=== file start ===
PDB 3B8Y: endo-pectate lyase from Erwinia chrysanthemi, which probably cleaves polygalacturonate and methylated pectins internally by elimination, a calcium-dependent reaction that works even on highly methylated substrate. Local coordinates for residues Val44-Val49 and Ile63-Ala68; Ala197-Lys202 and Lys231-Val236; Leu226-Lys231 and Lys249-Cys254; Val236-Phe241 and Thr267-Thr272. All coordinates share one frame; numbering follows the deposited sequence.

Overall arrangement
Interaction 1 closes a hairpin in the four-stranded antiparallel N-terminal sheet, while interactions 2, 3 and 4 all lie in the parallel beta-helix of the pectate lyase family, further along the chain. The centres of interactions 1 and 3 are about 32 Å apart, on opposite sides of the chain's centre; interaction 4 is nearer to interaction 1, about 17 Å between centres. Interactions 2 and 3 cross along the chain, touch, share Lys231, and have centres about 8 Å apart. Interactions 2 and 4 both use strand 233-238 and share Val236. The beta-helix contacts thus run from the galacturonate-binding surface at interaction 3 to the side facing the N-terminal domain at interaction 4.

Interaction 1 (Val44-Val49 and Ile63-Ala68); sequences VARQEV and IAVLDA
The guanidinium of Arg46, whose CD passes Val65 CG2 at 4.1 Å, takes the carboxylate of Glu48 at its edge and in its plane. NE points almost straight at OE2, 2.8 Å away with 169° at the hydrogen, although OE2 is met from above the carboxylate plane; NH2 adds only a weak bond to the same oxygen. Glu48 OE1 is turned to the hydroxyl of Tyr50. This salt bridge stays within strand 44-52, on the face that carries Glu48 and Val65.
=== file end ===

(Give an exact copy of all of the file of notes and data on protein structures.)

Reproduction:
PDB 3B8Y: endo-pectate lyase from Erwinia chrysanthemi, which probably cleaves polygalacturonate and methylated pectins internally by elimination, a calcium-dependent reaction that works even on highly methylated substrate. Local coordinates for residues Val44-Val49 and Ile63-Ala68; Ala197-Lys202 and Lys231-Val236; Leu226-Lys231 and Lys249-Cys254; Val236-Phe241 and Thr267-Thr272. All coordinates share one frame; numbering follows the deposited sequence.

Overall arrangement
Interaction 1 closes a hairpin in the four-stranded antiparallel N-terminal sheet, while interactions 2, 3 and 4 all lie in the parallel beta-helix of the pectate lyase family, further along the chain. The centres of interactions 1 and 3 are about 32 Å apart, on opposite sides of the chain's centre; interaction 4 is nearer to interaction 1, about 17 Å between centres. Interactions 2 and 3 cross along the chain, touch, share Lys231, and have centres about 8 Å apart. Interactions 2 and 4 both use strand 233-238 and share Val236. The beta-helix contacts thus run from the galacturonate-binding surface at interaction 3 to the side facing the N-terminal domain at interaction 4.

Interaction 1 (Val44-Val49 and Ile63-Ala68); sequences VARQEV and IAVLDA
The guanidinium of Arg46, whose CD passes Val65 CG2 at 4.1 Å, takes the carboxylate of Glu48 at its edge and in its plane. NE points almost straight at OE2, 2.8 Å away with 169° at the hydrogen, although OE2 is met from above the carboxylate plane; NH2 adds only a weak bond to the same oxygen. Glu48 OE1 is turned to the hydroxyl of Tyr50. This salt bridge stays within strand 44-52, on the face that carries Glu48 and Val65.